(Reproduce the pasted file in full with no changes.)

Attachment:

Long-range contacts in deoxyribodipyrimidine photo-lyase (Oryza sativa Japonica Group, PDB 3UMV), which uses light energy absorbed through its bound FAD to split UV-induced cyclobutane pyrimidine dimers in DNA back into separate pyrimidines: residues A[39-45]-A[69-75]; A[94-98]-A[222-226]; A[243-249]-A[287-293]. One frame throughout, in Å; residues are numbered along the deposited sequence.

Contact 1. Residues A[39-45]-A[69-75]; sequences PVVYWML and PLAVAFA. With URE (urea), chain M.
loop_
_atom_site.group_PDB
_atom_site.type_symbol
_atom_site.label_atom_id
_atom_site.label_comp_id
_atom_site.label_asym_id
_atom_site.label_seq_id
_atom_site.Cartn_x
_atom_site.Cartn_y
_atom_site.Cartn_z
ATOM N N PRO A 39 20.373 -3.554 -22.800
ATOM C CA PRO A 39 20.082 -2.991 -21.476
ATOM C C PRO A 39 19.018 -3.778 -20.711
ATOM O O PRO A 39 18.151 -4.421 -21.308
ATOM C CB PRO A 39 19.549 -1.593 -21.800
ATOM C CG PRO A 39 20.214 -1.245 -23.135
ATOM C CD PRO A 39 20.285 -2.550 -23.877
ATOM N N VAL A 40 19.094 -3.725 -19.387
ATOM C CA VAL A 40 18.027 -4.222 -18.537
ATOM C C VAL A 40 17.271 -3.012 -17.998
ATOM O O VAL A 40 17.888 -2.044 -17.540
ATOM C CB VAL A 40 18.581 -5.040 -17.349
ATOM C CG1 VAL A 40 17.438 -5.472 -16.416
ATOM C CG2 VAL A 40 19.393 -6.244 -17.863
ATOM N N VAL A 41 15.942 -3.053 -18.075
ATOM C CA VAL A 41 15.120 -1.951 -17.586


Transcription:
Long-range contacts in deoxyribodipyrimidine photo-lyase (Oryza sativa Japonica Group, PDB 3UMV), which uses light energy absorbed through its bound FAD to split UV-induced cyclobutane pyrimidine dimers in DNA back into separate pyrimidines: residues A[39-45]-A[69-75]; A[94-98]-A[222-226]; A[243-249]-A[287-293]. One frame throughout, in Å; residues are numbered along the deposited sequence.

Contact 1. Residues A[39-45]-A[69-75]; sequences PVVYWML and PLAVAFA. With URE (urea), chain M.
loop_
_atom_site.group_PDB
_atom_site.type_symbol
_atom_site.label_atom_id
_atom_site.label_comp_id
_atom_site.label_asym_id
_atom_site.label_seq_id
_atom_site.Cartn_x
_atom_site.Cartn_y
_atom_site.Cartn_z
ATOM N N PRO A 39 20.373 -3.554 -22.800
ATOM C CA PRO A 39 20.082 -2.991 -21.476
ATOM C C PRO A 39 19.018 -3.778 -20.711
ATOM O O PRO A 39 18.151 -4.421 -21.308
ATOM C CB PRO A 39 19.549 -1.593 -21.800
ATOM C CG PRO A 39 20.214 -1.245 -23.135
ATOM C CD PRO A 39 20.285 -2.550 -23.877
ATOM N N VAL A 40 19.094 -3.725 -19.387
ATOM C CA VAL A 40 18.027 -4.222 -18.537
ATOM C C VAL A 40 17.271 -3.012 -17.998
ATOM O O VAL A 40 17.888 -2.044 -17.540
ATOM C CB VAL A 40 18.581 -5.040 -17.349
ATOM C CG1 VAL A 40 17.438 -5.472 -16.416
ATOM C CG2 VAL A 40 19.393 -6.244 -17.863
ATOM N N VAL A 41 15.942 -3.053 -18.075
ATOM C CA VAL A 41 15.120 -1.951 -17.586